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Cloudberry Database Architecture

This document introduces the product architecture and the implementation mechanism of the internal modules in Cloudberry Database.

In most cases, Cloudberry Database is similar to PostgreSQL in terms of SQL support, features, configuration options, and user functionalities. Users can interact with Cloudberry Database in a similar way to how they interact with a standalone PostgreSQL system.

Cloudberry Database uses MPP (Massively Parallel Processing) architecture to store and process large volumes of data, by distributing data and computing workloads across multiple servers or hosts.

MPP, known as the shared-nothing architecture, refers to systems with multiple hosts that work together to perform a task. Each host has its own processor, memory, disk, network resources, and operating system. Cloudberry Database uses this high-performance architecture to distribute data loads and can use all system resources in parallel to process queries.

From users' view, Cloudberry Database is a complete relational database management system (RDBMS). In a physical view, it contains multiple PostgreSQL instances. To make these independent PostgreSQL instances work together, Cloudberry Database performs distributed cluster processing at different levels for data storage, computing, communication, and management. Cloudberry Database hides the complex details of the distributed system, giving users a single logical database view. This greatly eases the work of developers and operational staff.

The architecture diagram of Cloudberry Database is as follows:

Cloudberry Database Architecture

  • Coordinator node (or control node) is the gateway to the Cloudberry Database system, which accepts client connections and SQL queries, and allocates tasks to data node instances. Users interact with Cloudberry Database by connecting to the coordinator node using a client program (such as psql) or an application programming interface (API) (such as JDBC, ODBC, or libpq PostgreSQL C API).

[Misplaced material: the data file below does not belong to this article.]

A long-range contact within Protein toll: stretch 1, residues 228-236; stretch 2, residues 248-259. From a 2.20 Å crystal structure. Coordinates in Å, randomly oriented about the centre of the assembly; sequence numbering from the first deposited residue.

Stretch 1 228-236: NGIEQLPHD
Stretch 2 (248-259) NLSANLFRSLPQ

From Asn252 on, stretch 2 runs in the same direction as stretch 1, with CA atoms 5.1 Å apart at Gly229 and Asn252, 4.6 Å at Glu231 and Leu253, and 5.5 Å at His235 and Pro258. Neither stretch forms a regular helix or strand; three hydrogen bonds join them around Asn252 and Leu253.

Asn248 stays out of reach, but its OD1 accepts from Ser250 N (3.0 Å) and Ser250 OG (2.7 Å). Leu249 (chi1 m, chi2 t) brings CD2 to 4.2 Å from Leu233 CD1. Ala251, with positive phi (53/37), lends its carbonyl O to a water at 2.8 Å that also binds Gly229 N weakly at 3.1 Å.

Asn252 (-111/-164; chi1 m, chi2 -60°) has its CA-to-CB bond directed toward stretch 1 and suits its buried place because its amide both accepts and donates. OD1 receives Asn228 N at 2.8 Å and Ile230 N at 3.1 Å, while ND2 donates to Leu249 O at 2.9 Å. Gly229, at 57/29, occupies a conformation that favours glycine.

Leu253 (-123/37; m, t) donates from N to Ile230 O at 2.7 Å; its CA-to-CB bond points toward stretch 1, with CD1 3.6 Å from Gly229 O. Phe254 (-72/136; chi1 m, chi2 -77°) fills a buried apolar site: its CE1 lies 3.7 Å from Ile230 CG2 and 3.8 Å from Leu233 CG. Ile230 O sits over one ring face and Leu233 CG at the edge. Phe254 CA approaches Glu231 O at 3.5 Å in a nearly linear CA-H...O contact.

• The coordinator node acts as the global system directory, containing a set of system tables that record the metadata of Cloudberry Database.
    • The coordinator node does not store user data. User data is stored only in data node instances.
    • The coordinator node performs authentication for client connections, processes SQL commands, distributes workload among segments, coordinates the results returned by each segment, and returns the final results to the client program.
    • Cloudberry Database uses Write Ahead Logging (WAL) for coordinator/standby mirroring. In WAL-based logging, all modifications are first written to a log before being written to the disk, which ensures the data integrity of in-process operations.
  • Segment (or data node) instances are individual Postgres processes, each storing a portion of the data and executing the corresponding part of the query. When a user connects to the database through the coordinator node and submits a query request, a process is created on each segment node to handle the query. User-defined tables and their indexes are distributed across the available segments, and each segment node contains distinct portions of the data. The processes of data processing runs in the corresponding segment. Users interact with segments through the coordinator, and the segment operate on servers known as the segment host.

    Typically, a segment host runs 2 to 8 data nodes, depending on the processor, memory, storage, network interface, and workload. The configuration of the segment host needs to be balanced, because evenly distributing the data and workload among segments is the key to achieving optimal performance with Cloudberry Database, which allows all segments to start processing a task and finish the work at the same time.

  • Interconnect is the network layer in the Cloudberry Database system architecture. Interconnect refers to the network infrastructure upon which the communication between the coordinator node and the segments relies, which uses a standard Ethernet switching structure.

    For performance reasons, a 10 GB or faster network is recommended. By default, the Interconnect module uses the UDP protocol with flow control (UDPIFC) for communication to send messages through the network. The data packet verification performed by Cloudberry Database exceeds the scope provided by UDP, which means that its reliability is equivalent to using the TCP protocol, and its performance and scalability surpass the TCP protocol. If the Interconnect is changed to the TCP protocol instead, the scalability of Cloudberry Database is limited to 1000 segments. This limit does not apply when UDPIFC is used as the default protocol.

  • Cloudberry Database uses Multiversion Concurrency Control (MVCC) to ensure data consistency. When querying the database, each transaction only sees a snapshot of the data, ensuring that current transactions do not see modifications made by other transactions on the same records. In this way, MVCC provides transaction isolation in the database.

    MVCC minimizes lock contention to ensure performance in a multi-user environment. This is done by avoiding explicit locking for database transactions.

    In concurrency control, MVCC does not introduce conflicts for query (read) locks and write locks. In addition, read and write operations do not block each other. This is the biggest advantages of MVCC over the lock mechanism.